MATT WARMAN MP: CONSERVATIVES GIVE BIG BOOST TO THE LOWEST-PAID IN BOSTON AND SKEGNESS AS NATIONAL LIVING WAGE BEGINS

Matt Warman MP has welcomed the launch today of the Conservative Government’s new National Living Wage – giving a big boost to the lowest-paid in Boston and Skegness.

From today, 1 April 2016, workers aged 25 and over and not in the first year of an apprenticeship will be legally entitled to at least £7.20 an hour under the National Living Wage – that’s an extra 50 pence an hour compared to the National Minimum Wage – a £20 a week pay rise for a full time worker.

1.3 million hardworking people across the country are expected to benefit directly from the National Living Wage – which is set to rise to £9 an hour by 2020 – while 6 million could see a pay rise as a result of a ripple effect pushing wages up across Britain.

At the same time, we’re increasing the tax-free personal allowance so that hardworking people keep more of the money they earn. From 6 April 2016 the personal allowance will rise to £11,000 – a saving of £80 – and from April 2017 it will rise again to £11,500 – taking 1.3 million of the lowest-paid workers out of income tax altogether and giving a tax cut to 31 million across the country.

Workers and employers can find more information online at www.livingwage.gov.uk.

Matt Warman MP commented:

‘Boston and Skegness deserves a pay rise and I’m very proud to be part of a Conservative party that is delivering the higher-wage, lower-tax, lower-welfare economy we all want to see.

‘Boosting wages and making sure that more families have the security of a decent, regular pay packet, while ensuring that people are always better off in work, are at the heart of our long-term plan.

‘We’re backing hard work and aspiration – creating opportunity for hardworking people across Boston and Skegness– and, with more people in work than ever before, our plan is working.’

 

  • The National Living Wage begins from 1 April 2016. In the Summer Budget 2016, the Chancellor announced a new National Living Wage (NLW) – mandatory for workers aged 25 and above and not in the first year of an apprenticeship, and initially set at £7.20 from 1 April 2016. That’s a rise of 50p relative to the current National Minimum Wage (NMW) rate of £6.70. The Low Pay Commission has been asked to recommend the level of the NLW premium in each subsequent year, to increase the NLW to 60 per cent of median earnings by 2020. On independent OBR forecasts we would expect it to reach £9 by 2020 (HMT, Summer Budget 2015, 8 July 2015, link; HMT, The National Living Wage, accessed 30 March 2016, link; HMT, Budget 2016, 16 March 2016, link).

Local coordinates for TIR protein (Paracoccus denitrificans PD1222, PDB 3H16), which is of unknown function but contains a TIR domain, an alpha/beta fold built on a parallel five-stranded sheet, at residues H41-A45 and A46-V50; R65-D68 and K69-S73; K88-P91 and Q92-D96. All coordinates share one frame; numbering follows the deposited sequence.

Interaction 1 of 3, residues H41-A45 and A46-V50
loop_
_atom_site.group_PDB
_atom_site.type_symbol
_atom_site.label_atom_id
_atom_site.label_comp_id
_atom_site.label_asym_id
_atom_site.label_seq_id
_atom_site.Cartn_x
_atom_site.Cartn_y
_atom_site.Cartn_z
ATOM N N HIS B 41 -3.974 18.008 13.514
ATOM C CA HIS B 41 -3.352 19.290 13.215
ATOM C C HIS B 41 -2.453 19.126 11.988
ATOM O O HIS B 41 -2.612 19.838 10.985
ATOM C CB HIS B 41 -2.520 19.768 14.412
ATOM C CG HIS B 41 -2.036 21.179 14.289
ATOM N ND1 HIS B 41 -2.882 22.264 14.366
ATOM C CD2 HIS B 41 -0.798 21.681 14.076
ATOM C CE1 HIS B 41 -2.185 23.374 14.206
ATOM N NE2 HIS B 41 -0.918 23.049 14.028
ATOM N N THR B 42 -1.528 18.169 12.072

• Up to £20 a week pay rise for a full time worker. An eligible worker currently working 40 hours a week and earning the NMW will see a pay rise of £20 a week under the National Living Wage.
  • 9 million workers to benefit directly. The OBR forecasts that 2.9 million workers will benefit directly from the NLW and estimates that 6 million could see a pay rise as a result of a ripple effect causing wages to rise further up the earnings distribution (HMT, Budget 2016, 16 March 2016, link).
  • Tax-free personal allowance to rise to £11,000 this April. In the Summer Budget 2015, the Chancellor announced that the tax-free personal allowance would rise from £10,600 to £11,000 from 6 April 2016 – an £80 tax cut. In the recent March Budget, the Chancellor announced that the personal allowance would rise again to £11,500 from April 2017 – a tax cut for 31 million people. This will bring the total number of taxpayers taken out of income tax altogether during this parliament to 1.3 million (HMT, Summer Budget 2015, 8 July 2015, link; HMT, Budget 2016, 16 March 2016, link).
  • The employment level is at a record high as wage growth continues to outstrip inflation. There were 31.4 million in work across the UK – a record high – in January 2016, while unemployment was at 5.1 per cent, the lowest level for a decade. Total pay rose 2.1 per cent while inflation was close to flat over the same period (ONS, Labour Market Statistics, 16 March 2016, link).
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